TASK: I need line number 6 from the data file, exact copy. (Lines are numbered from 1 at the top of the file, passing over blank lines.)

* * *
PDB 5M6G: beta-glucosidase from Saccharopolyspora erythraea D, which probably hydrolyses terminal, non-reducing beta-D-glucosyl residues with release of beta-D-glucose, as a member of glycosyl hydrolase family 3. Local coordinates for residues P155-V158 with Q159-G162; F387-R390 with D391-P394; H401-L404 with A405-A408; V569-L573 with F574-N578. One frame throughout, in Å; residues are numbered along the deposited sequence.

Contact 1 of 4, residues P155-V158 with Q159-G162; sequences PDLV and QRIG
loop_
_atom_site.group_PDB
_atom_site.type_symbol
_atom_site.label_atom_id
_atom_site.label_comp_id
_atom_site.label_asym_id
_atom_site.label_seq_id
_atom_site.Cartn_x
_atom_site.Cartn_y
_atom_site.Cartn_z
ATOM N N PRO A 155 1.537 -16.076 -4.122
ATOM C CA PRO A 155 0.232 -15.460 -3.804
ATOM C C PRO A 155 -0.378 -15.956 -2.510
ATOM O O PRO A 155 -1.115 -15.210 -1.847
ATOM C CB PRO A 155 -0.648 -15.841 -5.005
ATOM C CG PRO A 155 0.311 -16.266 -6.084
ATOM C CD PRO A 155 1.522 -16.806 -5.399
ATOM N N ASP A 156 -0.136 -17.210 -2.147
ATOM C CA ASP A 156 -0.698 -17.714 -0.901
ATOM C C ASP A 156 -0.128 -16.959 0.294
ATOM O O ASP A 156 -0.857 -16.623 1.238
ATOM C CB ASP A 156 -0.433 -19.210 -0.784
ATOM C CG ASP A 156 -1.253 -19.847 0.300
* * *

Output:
_atom_site.label_atom_id